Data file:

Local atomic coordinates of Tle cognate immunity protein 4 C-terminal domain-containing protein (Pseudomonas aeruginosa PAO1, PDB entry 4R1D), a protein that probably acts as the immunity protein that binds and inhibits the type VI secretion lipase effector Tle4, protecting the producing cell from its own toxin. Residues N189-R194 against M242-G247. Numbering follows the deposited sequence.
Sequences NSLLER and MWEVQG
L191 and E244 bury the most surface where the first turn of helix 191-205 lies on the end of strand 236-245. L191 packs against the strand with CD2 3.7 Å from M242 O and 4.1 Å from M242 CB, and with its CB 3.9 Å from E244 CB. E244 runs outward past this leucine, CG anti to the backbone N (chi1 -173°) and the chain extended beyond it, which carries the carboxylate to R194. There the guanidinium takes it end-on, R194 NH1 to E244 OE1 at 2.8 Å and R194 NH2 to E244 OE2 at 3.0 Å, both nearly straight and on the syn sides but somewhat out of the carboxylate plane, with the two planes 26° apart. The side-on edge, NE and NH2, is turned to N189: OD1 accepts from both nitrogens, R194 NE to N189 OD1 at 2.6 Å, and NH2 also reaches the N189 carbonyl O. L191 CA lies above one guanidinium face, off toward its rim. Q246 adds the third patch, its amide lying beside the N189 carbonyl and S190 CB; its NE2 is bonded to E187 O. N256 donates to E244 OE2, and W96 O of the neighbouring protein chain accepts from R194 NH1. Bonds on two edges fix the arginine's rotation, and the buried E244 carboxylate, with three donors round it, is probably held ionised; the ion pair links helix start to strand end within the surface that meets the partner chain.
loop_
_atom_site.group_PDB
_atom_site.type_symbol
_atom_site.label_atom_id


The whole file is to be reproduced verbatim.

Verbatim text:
Local atomic coordinates of Tle cognate immunity protein 4 C-terminal domain-containing protein (Pseudomonas aeruginosa PAO1, PDB entry 4R1D), a protein that probably acts as the immunity protein that binds and inhibits the type VI secretion lipase effector Tle4, protecting the producing cell from its own toxin. Residues N189-R194 against M242-G247. Numbering follows the deposited sequence.
Sequences NSLLER and MWEVQG
L191 and E244 bury the most surface where the first turn of helix 191-205 lies on the end of strand 236-245. L191 packs against the strand with CD2 3.7 Å from M242 O and 4.1 Å from M242 CB, and with its CB 3.9 Å from E244 CB. E244 runs outward past this leucine, CG anti to the backbone N (chi1 -173°) and the chain extended beyond it, which carries the carboxylate to R194. There the guanidinium takes it end-on, R194 NH1 to E244 OE1 at 2.8 Å and R194 NH2 to E244 OE2 at 3.0 Å, both nearly straight and on the syn sides but somewhat out of the carboxylate plane, with the two planes 26° apart. The side-on edge, NE and NH2, is turned to N189: OD1 accepts from both nitrogens, R194 NE to N189 OD1 at 2.6 Å, and NH2 also reaches the N189 carbonyl O. L191 CA lies above one guanidinium face, off toward its rim. Q246 adds the third patch, its amide lying beside the N189 carbonyl and S190 CB; its NE2 is bonded to E187 O. N256 donates to E244 OE2, and W96 O of the neighbouring protein chain accepts from R194 NH1. Bonds on two edges fix the arginine's rotation, and the buried E244 carboxylate, with three donors round it, is probably held ionised; the ion pair links helix start to strand end within the surface that meets the partner chain.
loop_
_atom_site.group_PDB
_atom_site.type_symbol
_atom_site.label_atom_id